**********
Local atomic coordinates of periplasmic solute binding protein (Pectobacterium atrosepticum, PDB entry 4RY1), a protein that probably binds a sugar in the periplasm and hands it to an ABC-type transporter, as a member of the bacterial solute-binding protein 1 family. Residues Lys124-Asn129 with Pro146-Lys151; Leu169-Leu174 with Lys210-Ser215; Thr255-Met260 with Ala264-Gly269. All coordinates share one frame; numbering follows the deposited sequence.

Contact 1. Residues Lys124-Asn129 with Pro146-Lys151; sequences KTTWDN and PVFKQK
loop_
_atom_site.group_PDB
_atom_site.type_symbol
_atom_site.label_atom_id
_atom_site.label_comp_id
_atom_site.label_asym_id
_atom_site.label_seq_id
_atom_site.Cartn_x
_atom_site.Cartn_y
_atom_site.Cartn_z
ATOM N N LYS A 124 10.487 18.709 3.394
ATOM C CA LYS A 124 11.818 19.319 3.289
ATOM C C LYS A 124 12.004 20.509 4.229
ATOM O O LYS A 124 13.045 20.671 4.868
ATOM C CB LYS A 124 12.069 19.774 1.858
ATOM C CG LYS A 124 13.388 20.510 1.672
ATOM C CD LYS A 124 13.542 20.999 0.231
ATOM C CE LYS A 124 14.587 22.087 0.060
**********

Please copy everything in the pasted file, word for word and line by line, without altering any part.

Local atomic coordinates of periplasmic solute binding protein (Pectobacterium atrosepticum, PDB entry 4RY1), a protein that probably binds a sugar in the periplasm and hands it to an ABC-type transporter, as a member of the bacterial solute-binding protein 1 family. Residues Lys124-Asn129 with Pro146-Lys151; Leu169-Leu174 with Lys210-Ser215; Thr255-Met260 with Ala264-Gly269. All coordinates share one frame; numbering follows the deposited sequence.

Contact 1. Residues Lys124-Asn129 with Pro146-Lys151; sequences KTTWDN and PVFKQK
loop_
_atom_site.group_PDB
_atom_site.type_symbol
_atom_site.label_atom_id
_atom_site.label_comp_id
_atom_site.label_asym_id
_atom_site.label_seq_id
_atom_site.Cartn_x
_atom_site.Cartn_y
_atom_site.Cartn_z
ATOM N N LYS A 124 10.487 18.709 3.394
ATOM C CA LYS A 124 11.818 19.319 3.289
ATOM C C LYS A 124 12.004 20.509 4.229
ATOM O O LYS A 124 13.045 20.671 4.868
ATOM C CB LYS A 124 12.069 19.774 1.858
ATOM C CG LYS A 124 13.388 20.510 1.672
ATOM C CD LYS A 124 13.542 20.999 0.231
ATOM C CE LYS A 124 14.587 22.087 0.060